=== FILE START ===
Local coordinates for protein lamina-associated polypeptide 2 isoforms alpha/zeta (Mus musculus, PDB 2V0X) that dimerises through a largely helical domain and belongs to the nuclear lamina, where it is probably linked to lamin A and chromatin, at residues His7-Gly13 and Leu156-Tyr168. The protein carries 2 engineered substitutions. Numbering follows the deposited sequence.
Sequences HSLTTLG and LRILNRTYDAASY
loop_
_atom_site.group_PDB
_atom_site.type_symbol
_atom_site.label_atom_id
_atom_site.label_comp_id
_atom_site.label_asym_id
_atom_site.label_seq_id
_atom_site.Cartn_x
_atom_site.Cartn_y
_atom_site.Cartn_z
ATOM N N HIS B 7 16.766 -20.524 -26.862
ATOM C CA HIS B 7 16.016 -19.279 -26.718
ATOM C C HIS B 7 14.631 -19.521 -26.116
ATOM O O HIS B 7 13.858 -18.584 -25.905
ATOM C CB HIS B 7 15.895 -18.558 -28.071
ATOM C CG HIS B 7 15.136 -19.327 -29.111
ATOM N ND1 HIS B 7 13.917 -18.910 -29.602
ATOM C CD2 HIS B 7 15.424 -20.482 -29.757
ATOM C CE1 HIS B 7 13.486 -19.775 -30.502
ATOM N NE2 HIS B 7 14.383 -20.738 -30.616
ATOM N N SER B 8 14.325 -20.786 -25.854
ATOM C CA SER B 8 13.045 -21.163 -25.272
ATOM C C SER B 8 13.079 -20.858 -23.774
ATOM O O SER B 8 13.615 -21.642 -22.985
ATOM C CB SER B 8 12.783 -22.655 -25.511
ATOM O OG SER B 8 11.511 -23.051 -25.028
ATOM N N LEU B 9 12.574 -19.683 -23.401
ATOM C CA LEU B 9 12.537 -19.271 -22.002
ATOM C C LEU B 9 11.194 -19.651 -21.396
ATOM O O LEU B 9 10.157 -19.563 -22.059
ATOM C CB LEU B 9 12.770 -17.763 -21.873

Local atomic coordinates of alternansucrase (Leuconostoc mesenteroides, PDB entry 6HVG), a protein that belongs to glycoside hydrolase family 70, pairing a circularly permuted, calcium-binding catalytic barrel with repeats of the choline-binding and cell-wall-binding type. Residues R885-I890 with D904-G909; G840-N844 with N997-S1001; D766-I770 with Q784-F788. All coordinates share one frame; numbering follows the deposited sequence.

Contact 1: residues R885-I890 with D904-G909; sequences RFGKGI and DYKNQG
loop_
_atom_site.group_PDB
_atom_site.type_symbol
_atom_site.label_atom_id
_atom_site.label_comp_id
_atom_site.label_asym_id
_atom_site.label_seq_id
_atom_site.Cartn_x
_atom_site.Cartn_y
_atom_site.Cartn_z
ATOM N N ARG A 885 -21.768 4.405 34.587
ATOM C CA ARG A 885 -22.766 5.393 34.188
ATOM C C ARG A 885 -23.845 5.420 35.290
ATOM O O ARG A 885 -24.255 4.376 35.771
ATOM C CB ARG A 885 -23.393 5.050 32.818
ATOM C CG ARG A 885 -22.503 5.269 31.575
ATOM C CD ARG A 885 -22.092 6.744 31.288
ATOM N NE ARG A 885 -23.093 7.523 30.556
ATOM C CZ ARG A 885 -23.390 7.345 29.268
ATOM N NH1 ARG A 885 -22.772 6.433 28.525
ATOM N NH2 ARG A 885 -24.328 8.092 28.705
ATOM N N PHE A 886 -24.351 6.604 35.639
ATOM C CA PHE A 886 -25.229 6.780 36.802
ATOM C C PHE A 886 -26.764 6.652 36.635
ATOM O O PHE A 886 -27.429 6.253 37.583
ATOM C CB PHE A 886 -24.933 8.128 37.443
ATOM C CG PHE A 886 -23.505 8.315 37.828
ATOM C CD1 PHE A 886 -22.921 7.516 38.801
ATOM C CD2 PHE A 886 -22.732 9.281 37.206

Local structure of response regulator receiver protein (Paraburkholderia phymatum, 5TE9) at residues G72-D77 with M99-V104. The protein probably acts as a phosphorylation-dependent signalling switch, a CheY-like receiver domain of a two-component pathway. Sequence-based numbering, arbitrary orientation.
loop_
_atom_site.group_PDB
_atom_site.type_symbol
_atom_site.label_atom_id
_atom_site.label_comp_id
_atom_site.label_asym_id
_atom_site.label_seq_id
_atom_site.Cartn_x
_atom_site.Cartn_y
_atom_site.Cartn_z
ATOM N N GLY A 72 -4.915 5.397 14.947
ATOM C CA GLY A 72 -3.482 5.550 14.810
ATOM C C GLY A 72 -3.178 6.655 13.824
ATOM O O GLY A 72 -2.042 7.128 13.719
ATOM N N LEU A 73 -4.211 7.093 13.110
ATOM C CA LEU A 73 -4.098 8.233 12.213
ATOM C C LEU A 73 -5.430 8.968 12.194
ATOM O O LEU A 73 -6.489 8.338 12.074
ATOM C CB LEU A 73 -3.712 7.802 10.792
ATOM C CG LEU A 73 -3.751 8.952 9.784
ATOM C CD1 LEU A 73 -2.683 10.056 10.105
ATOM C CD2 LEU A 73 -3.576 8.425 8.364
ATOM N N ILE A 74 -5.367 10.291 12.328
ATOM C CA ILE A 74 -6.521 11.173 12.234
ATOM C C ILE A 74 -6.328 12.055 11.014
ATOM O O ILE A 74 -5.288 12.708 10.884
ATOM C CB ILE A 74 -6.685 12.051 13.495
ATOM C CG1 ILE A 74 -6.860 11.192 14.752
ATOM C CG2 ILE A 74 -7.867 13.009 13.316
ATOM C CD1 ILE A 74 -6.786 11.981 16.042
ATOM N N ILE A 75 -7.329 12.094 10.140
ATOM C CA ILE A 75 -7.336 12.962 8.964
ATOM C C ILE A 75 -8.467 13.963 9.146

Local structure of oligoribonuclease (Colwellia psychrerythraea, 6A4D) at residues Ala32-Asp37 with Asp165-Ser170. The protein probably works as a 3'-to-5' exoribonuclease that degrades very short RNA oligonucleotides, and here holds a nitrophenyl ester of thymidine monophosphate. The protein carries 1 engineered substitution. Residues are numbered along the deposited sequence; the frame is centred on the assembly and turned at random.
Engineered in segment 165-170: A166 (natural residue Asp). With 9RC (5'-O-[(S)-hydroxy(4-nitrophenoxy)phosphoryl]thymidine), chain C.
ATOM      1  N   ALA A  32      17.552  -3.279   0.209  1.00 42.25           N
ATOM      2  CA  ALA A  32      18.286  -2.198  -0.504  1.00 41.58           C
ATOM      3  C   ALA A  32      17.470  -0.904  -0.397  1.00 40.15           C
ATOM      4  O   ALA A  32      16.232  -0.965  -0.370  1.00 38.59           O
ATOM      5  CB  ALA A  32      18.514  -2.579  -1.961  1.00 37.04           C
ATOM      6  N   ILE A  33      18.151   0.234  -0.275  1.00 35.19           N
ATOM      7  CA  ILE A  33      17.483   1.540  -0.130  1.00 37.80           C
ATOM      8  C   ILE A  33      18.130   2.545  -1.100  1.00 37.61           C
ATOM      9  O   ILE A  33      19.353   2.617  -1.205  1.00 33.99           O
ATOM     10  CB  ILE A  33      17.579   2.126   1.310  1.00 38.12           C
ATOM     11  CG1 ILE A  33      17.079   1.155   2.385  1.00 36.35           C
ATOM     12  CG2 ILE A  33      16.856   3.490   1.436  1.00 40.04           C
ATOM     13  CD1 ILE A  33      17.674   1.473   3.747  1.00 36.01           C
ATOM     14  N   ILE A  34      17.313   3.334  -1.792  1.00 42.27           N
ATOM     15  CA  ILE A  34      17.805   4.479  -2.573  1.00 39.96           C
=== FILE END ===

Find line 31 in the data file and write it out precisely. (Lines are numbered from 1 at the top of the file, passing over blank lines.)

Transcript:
ATOM C C LEU B 9 11.194 -19.651 -21.396